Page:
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Late Grondona's legacy bites hard in Argentina

A video in memory of the late president of the Argentine Football Association and FIFA Vice President Julio Grondona is screened during the draw for the 2015 Copa Libertadores soccer tournament at the CONMEBOL headquarters in Luque, on the outskirts of Asuncion, December 2, 2014. REUTERS/Jorge Adorno/Files
A video in memory of the late president of the Argentine Football Association and FIFA Vice President Julio Grondona is screened during the draw for the 2015 Copa Libertadores soccer tournament at the CONMEBOL headquarters in Luque, on the outskirts of Asuncion, December 2, 2014. REUTERS/Jorge Adorno/Files

By Rex Gowar

(Reuters) - "With my old man, this wouldn't have happened," Humberto Grondona said after Gerardo Martino quit as Argentina coach 10 days after captain Lionel Messi announced his retirement from international football.

The legacy of late Argentine Football Association (AFA) strongman Julio Grondona, who ran the governing body like a fiefdom, is a power vacuum, empty coffers and a lack of support for the national teams.

Martino resigned on Tuesday, fed up with the AFA, whose clubs have denied the under-23 Olympic team their players, something former under-20s coach Humberto Grondona believes could not have happened under his father, who died in 2014.

Messi complained of a lack of AFA support in the United States last month, where Martino's senior team lost a second successive Copa America final in 12 months to Chile on penalties.

"Once again waiting in a plane to get to our destination, what a disaster those at the AFA are, my God," Messi said in the last post on his Instagram account of Argentina's long flights crisscrossing the U.S. during the tournament.

"I would like the AFA to give the national team what it needs, it's a world power," he told reporters of directors more interested in shopping malls than team arrangements.

"We have to change, not just for us (seniors) but also those coming up behind," he added, referring to the junior teams, including the under-23 side due to play at the Rio Games in August.

TACTICAL ERRORS

Martino quit after being unable to start training on Monday with an Olympic squad of fewer than 10 players and was quoted as telling an AFA director he was leaving because "I've lost my appetite, if I carried on I'd be harming the national team."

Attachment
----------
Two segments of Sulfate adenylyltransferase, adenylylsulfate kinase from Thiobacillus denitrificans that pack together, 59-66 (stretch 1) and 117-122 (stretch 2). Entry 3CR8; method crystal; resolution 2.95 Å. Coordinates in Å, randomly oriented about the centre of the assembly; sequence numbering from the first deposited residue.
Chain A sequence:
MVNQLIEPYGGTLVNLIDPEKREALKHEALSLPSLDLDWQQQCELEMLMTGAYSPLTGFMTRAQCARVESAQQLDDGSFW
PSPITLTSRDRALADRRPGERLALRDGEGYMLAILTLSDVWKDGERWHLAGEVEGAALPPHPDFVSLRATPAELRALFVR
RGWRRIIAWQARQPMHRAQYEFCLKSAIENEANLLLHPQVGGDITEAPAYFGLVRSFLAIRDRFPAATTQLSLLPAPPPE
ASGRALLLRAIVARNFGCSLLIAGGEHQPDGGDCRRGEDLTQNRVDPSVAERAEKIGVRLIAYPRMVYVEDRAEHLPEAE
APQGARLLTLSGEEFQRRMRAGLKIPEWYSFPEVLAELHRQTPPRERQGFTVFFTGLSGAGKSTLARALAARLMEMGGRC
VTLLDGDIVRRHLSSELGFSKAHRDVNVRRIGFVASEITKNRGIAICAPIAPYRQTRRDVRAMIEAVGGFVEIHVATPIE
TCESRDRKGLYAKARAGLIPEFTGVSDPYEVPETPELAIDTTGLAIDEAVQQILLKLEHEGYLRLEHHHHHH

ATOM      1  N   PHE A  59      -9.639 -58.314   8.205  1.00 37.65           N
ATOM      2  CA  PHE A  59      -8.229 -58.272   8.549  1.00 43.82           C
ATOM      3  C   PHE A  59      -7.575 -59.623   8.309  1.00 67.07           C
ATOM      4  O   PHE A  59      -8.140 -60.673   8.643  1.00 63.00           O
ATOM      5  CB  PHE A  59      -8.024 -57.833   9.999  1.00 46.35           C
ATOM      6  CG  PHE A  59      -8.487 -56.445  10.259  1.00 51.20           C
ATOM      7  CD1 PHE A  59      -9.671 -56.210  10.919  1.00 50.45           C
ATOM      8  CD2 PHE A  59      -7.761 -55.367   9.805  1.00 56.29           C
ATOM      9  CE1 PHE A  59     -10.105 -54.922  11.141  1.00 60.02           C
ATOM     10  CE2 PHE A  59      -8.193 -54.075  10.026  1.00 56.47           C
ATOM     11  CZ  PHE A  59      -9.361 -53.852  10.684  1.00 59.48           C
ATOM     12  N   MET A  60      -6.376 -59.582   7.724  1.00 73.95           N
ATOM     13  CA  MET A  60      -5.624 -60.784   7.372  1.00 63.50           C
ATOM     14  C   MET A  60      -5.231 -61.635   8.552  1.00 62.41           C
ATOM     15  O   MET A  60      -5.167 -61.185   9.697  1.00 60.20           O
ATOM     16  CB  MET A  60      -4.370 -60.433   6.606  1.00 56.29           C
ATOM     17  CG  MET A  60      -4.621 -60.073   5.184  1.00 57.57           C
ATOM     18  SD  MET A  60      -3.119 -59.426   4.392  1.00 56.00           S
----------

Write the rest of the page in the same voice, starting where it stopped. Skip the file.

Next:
This stands in contrast to this year's 30th anniversary of Argentina's second World Cup victory, with media celebrating the team coached by Carlos Bilardo and captained by Diego Maradona.

The team arrived in Mexico under a cloud after poor warm-up results and calls from the government to sack Bilardo but Julio Grondona stood his ground and backed his chosen coach.

Argentina last won a major trophy at the Copa America in 1993, apart from two Olympic gold medals in 2004 and 2008.

Martino, who according to media reports has not been paid for more than six months, lost only three matches and won 19 of the 29 he presided over but got his tactics wrong in two finals against Chile, both 0-0 draws that Argentina lost in shootouts.

Julio Olarticoechea, a member of the 1986 World Cup-winning team who has been coaching the under-20s on an interim basis, would take over the Olympic squad, Racing Club president and AFA board member Victor Blanco told reporters.

Atletico Madrid coach and former Argentina captain Diego Simeone is the fan and media favourite to take over the senior side in qualifiers for the 2018 World Cup in Russia.

The AFA, whose efforts at a first presidential election in 35 years ended in farce in 2015 with 76 ballots cast by 75 delegates, has come under government scrutiny over TV revenue irregularities and world body FIFA is looking at stepping in to oversee a new election.

(Additional reporting by Luis Ampuero; Editing by John O'Brien)

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